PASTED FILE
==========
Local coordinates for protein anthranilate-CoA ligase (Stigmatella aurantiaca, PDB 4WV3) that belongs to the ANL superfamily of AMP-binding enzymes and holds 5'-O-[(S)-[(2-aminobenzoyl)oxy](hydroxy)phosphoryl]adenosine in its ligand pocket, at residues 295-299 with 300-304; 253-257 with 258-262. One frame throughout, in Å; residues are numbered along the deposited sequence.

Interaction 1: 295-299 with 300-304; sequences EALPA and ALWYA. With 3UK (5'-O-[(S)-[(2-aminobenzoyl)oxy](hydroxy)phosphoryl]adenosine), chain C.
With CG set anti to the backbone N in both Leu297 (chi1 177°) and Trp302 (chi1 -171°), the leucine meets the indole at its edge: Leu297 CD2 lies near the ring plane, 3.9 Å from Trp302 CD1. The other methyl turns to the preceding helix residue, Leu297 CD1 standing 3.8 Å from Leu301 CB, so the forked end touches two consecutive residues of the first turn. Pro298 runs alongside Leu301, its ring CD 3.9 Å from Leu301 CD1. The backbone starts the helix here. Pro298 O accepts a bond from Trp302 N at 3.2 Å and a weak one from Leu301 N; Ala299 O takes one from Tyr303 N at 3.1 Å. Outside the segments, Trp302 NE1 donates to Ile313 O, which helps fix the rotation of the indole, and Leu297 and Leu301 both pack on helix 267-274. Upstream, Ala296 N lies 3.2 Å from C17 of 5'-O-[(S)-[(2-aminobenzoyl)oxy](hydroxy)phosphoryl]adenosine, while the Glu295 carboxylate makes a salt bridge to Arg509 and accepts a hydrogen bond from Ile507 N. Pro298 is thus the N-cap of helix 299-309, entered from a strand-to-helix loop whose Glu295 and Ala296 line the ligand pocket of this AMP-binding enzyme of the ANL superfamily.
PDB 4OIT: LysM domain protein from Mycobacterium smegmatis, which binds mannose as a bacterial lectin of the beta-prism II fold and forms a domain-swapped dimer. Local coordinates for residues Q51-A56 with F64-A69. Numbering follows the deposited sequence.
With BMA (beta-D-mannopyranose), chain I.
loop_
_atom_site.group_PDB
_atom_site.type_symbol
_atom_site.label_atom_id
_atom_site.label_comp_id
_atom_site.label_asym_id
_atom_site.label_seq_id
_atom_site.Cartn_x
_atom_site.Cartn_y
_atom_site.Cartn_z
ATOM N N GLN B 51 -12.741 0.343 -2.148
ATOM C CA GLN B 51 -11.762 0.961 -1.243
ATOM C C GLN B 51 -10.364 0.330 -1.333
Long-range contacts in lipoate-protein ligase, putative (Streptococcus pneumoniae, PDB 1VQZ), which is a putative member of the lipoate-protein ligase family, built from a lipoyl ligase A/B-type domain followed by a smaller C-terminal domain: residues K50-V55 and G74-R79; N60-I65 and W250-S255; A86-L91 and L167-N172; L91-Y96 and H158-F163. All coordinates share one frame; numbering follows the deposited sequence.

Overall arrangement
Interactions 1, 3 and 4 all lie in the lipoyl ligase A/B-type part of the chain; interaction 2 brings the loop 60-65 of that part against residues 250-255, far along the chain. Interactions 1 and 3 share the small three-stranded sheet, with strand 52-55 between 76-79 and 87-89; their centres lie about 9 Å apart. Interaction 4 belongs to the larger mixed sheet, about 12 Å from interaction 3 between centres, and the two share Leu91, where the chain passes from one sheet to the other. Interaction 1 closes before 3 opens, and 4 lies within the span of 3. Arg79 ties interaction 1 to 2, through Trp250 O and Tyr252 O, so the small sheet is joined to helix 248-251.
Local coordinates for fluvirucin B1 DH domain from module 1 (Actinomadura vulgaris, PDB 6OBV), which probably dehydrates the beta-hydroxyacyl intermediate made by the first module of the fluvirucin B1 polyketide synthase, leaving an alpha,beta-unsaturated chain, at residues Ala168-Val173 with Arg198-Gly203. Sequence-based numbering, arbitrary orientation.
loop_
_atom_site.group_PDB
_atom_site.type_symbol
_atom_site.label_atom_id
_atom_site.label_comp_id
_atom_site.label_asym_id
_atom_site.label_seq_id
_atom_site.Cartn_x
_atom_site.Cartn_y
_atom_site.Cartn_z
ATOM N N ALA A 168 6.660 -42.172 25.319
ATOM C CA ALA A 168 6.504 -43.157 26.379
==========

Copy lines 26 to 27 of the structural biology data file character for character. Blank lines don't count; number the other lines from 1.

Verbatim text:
_atom_site.label_atom_id
_atom_site.label_comp_id